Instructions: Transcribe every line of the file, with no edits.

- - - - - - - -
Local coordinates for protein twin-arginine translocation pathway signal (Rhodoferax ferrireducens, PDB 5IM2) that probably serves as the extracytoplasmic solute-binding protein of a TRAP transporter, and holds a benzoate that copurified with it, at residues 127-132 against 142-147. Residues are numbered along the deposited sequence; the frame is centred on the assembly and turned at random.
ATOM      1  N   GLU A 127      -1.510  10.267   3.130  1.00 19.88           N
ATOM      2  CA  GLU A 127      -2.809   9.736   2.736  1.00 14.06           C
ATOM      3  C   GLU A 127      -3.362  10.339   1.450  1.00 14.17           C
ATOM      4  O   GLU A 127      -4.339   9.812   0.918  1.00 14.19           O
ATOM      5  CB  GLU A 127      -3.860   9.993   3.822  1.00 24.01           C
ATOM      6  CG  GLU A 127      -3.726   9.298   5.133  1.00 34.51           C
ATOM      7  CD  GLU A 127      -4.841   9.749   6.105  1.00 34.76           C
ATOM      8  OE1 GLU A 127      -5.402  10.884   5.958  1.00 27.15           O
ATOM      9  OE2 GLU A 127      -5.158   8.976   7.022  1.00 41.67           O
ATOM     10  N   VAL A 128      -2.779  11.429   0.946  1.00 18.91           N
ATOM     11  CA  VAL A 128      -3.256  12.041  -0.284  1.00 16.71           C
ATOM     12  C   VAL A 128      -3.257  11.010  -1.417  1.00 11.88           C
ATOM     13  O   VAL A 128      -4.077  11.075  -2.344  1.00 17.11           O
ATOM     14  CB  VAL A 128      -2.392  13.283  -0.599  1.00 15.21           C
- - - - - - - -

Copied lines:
Local coordinates for protein twin-arginine translocation pathway signal (Rhodoferax ferrireducens, PDB 5IM2) that probably serves as the extracytoplasmic solute-binding protein of a TRAP transporter, and holds a benzoate that copurified with it, at residues 127-132 against 142-147. Residues are numbered along the deposited sequence; the frame is centred on the assembly and turned at random.
ATOM      1  N   GLU A 127      -1.510  10.267   3.130  1.00 19.88           N
ATOM      2  CA  GLU A 127      -2.809   9.736   2.736  1.00 14.06           C
ATOM      3  C   GLU A 127      -3.362  10.339   1.450  1.00 14.17           C
ATOM      4  O   GLU A 127      -4.339   9.812   0.918  1.00 14.19           O
ATOM      5  CB  GLU A 127      -3.860   9.993   3.822  1.00 24.01           C
ATOM      6  CG  GLU A 127      -3.726   9.298   5.133  1.00 34.51           C
ATOM      7  CD  GLU A 127      -4.841   9.749   6.105  1.00 34.76           C
ATOM      8  OE1 GLU A 127      -5.402  10.884   5.958  1.00 27.15           O
ATOM      9  OE2 GLU A 127      -5.158   8.976   7.022  1.00 41.67           O
ATOM     10  N   VAL A 128      -2.779  11.429   0.946  1.00 18.91           N
ATOM     11  CA  VAL A 128      -3.256  12.041  -0.284  1.00 16.71           C
ATOM     12  C   VAL A 128      -3.257  11.010  -1.417  1.00 11.88           C
ATOM     13  O   VAL A 128      -4.077  11.075  -2.344  1.00 17.11           O
ATOM     14  CB  VAL A 128      -2.392  13.283  -0.599  1.00 15.21           C